Although bullying is known to have detrimental effects, less is known regarding how these bullies and victims develop within the contexts of their homes and schools, and how early childhood behaviors can predict later bullying/victimization statuses. Parent, teacher, and student reports from the Early Childhood Longitudinal Study-Kindergarten (ECLS-K) 1998–1999 cohort (N = 11,715) representing a nationwide sample of children, were utilized to predict child’s bully and victim status in eighth grade (age 13–14) using data from seven collection points. Results indicated child characteristics from the earliest time points identified children at risk for becoming both bullies and victims, although familial characteristics were only able to predict bully status. Identifying these characteristics provides opportunities for early intervention in children’s lives, potentially preventing negative effects of bullying and victimization on academic, social, and emotional functioning. Implications for future research, including special considerations for individuals with internalizing behaviors, are discussed.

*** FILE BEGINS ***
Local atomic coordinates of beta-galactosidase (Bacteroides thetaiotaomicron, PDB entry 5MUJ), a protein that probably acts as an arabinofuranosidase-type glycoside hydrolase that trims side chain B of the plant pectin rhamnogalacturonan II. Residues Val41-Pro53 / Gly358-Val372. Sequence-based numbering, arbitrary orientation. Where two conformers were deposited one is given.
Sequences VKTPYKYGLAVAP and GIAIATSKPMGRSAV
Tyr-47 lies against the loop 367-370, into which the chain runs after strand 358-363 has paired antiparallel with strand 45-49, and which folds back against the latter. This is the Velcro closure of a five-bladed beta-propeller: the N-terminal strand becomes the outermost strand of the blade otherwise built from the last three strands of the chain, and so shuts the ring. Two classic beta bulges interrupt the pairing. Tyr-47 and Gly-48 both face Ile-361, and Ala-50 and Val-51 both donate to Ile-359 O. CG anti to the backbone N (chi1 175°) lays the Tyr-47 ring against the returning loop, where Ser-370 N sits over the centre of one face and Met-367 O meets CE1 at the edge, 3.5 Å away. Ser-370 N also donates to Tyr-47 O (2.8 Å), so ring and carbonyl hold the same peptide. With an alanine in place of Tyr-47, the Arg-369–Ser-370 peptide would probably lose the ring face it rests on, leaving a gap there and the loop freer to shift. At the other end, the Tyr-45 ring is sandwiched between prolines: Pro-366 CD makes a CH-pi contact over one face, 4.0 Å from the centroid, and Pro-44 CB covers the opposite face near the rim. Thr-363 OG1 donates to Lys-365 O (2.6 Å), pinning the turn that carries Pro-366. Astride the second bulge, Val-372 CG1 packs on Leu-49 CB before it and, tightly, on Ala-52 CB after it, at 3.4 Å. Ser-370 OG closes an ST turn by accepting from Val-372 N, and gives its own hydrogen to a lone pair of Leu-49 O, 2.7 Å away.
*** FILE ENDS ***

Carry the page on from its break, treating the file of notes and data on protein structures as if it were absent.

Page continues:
Research Professor. Director at Learning Change Project – Research on society, culture, art, neuroscience, cognition, critical thinking, intelligence, creativity, autopoiesis, self-organization, rhizomes, complexity, systems, networks, leadership, sustainability, thinkers, futures ++
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